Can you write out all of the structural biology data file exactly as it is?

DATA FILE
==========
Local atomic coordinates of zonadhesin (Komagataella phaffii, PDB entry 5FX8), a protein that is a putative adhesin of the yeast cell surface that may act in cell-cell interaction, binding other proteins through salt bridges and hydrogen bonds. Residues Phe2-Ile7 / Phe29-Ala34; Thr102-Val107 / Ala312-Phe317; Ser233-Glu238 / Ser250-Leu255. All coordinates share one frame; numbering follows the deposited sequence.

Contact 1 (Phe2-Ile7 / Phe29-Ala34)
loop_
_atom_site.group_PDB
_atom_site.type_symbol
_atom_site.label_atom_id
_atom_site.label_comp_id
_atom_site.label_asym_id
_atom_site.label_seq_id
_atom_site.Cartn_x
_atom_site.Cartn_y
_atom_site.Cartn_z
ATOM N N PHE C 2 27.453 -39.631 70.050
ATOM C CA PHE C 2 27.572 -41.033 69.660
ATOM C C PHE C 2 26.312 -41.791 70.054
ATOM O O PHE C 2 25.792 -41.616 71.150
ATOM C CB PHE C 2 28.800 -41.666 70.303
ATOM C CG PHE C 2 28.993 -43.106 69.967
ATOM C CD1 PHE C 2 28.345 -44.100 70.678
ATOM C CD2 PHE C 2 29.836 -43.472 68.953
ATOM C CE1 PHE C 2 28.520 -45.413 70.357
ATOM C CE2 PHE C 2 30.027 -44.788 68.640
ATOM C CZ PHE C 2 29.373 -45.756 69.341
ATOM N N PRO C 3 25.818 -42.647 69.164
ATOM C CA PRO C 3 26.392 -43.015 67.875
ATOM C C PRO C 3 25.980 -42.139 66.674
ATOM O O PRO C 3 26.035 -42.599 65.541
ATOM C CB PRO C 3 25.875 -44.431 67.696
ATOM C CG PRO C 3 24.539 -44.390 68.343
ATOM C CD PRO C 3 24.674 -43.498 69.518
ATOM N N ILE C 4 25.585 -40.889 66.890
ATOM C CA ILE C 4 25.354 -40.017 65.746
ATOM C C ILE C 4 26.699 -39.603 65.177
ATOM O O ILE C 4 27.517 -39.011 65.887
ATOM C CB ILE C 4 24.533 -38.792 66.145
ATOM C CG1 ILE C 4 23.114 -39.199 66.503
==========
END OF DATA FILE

Local atomic coordinates of zonadhesin (Komagataella phaffii, PDB entry 5FX8), a protein that is a putative adhesin of the yeast cell surface that may act in cell-cell interaction, binding other proteins through salt bridges and hydrogen bonds. Residues Phe2-Ile7 / Phe29-Ala34; Thr102-Val107 / Ala312-Phe317; Ser233-Glu238 / Ser250-Leu255. All coordinates share one frame; numbering follows the deposited sequence.

Contact 1 (Phe2-Ile7 / Phe29-Ala34)
loop_
_atom_site.group_PDB
_atom_site.type_symbol
_atom_site.label_atom_id
_atom_site.label_comp_id
_atom_site.label_asym_id
_atom_site.label_seq_id
_atom_site.Cartn_x
_atom_site.Cartn_y
_atom_site.Cartn_z
ATOM N N PHE C 2 27.453 -39.631 70.050
ATOM C CA PHE C 2 27.572 -41.033 69.660
ATOM C C PHE C 2 26.312 -41.791 70.054
ATOM O O PHE C 2 25.792 -41.616 71.150
ATOM C CB PHE C 2 28.800 -41.666 70.303
ATOM C CG PHE C 2 28.993 -43.106 69.967
ATOM C CD1 PHE C 2 28.345 -44.100 70.678
ATOM C CD2 PHE C 2 29.836 -43.472 68.953
ATOM C CE1 PHE C 2 28.520 -45.413 70.357
ATOM C CE2 PHE C 2 30.027 -44.788 68.640
ATOM C CZ PHE C 2 29.373 -45.756 69.341
ATOM N N PRO C 3 25.818 -42.647 69.164
ATOM C CA PRO C 3 26.392 -43.015 67.875
ATOM C C PRO C 3 25.980 -42.139 66.674
ATOM O O PRO C 3 26.035 -42.599 65.541
ATOM C CB PRO C 3 25.875 -44.431 67.696
ATOM C CG PRO C 3 24.539 -44.390 68.343
ATOM C CD PRO C 3 24.674 -43.498 69.518
ATOM N N ILE C 4 25.585 -40.889 66.890
ATOM C CA ILE C 4 25.354 -40.017 65.746
ATOM C C ILE C 4 26.699 -39.603 65.177
ATOM O O ILE C 4 27.517 -39.011 65.887
ATOM C CB ILE C 4 24.533 -38.792 66.145
ATOM C CG1 ILE C 4 23.114 -39.199 66.503